WHO warns against antibody immunity ‘passports’ as confirmed coronavirus cases surpass 900,000 in U.S
The World Health Organization has in stronger terms warned against issuing “immunity passports” to people who have beaten coronavirus as there was currently not enough evidence that a person who has recovered from covid-19 is immune from a second infection.
And this is coming as the known coronavirus death toll in the United States surpassed 50,000, with more than 900,000 confirmed cases, though the true figure is unknown.
Also, about 650 prisoners have tested positive for the covid-19 at a Michigan facility which houses inmates whose age or chronic health conditions make them particularly vulnerable to the virus.
But some officials in hard-hit countries are suggesting a system of immunity passports as a route out of the coronavirus crisis. In other word, people who have already had the disease and thereby gained immunity could be given permits to live their lives mostly like they did before the pandemic.
For instance, immediately after emerging from self-isolation after testing positive for Covid-19, the UK’s Health Secretary Matt Hancock announced in early April that the British government was considering an “immunity certificate” system to allow those who qualify to “get back as much as possible to normal life”.
“Immunity Passports” In The Context of COVID-19
The World Health Organization is against the theory that individuals can only catch the coronavirus once, as well as proposals for reopening society that are based on this supposed immunity which some governments have suggested that the detection of antibodies to the SARS-CoV-2, the virus that causes COVID-19,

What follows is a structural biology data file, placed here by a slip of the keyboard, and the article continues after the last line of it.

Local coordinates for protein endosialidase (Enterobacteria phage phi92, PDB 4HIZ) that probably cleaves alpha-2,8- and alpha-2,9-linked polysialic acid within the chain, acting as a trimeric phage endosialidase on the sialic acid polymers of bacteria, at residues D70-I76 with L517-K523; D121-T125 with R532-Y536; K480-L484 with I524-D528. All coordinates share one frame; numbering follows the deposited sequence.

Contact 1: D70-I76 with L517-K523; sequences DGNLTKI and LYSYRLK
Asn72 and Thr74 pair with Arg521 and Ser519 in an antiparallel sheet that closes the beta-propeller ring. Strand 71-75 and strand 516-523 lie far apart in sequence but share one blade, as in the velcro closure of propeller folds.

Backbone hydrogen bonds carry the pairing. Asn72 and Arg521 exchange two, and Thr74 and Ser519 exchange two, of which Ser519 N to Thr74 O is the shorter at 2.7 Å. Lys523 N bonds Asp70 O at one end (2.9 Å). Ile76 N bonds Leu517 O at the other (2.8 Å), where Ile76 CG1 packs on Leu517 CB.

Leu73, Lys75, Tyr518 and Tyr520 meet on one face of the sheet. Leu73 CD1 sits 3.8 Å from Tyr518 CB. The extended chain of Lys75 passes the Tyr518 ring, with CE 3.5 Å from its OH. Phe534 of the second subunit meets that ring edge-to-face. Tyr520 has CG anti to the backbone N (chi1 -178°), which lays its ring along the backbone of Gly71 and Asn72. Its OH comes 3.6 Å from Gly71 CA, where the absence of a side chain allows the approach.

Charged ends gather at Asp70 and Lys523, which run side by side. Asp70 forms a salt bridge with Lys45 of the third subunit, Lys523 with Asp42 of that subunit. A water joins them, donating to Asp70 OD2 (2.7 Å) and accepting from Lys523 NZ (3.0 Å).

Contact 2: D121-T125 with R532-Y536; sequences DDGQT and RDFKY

And the WHO said in a briefing note state that “There is currently no evidence that people who have recovered from Covid-19 and have antibodies are protected from a second infection.”
Interestingly, most studies done so far has revealed that people who had recovered from infection had antibodies in their blood and even without COVID–19 symptoms – but some of these people had very low levels of antibodies.
And this suggested that another part of the body’s immune response – T-cells that eliminate infected cells may also be “critical” for recovery.
As of Friday no study had evaluated whether the presence of antibodies to the virus conferred immunity to subsequent infection by the virus in humans, the WHO said.
“At this point in the pandemic, there is not enough evidence about the effectiveness of antibody-mediated immunity to guarantee the accuracy of an ‘immunity passport’ or ‘risk-free certificate’,” it said.
The organisation also said laboratory tests to detect antibodies needed further validation to determine their accuracy and also needed to distinguish between previous infection by the SARS-CoV-2 virus – which has caused the pandemic – and the six other known coronaviruses in circulation.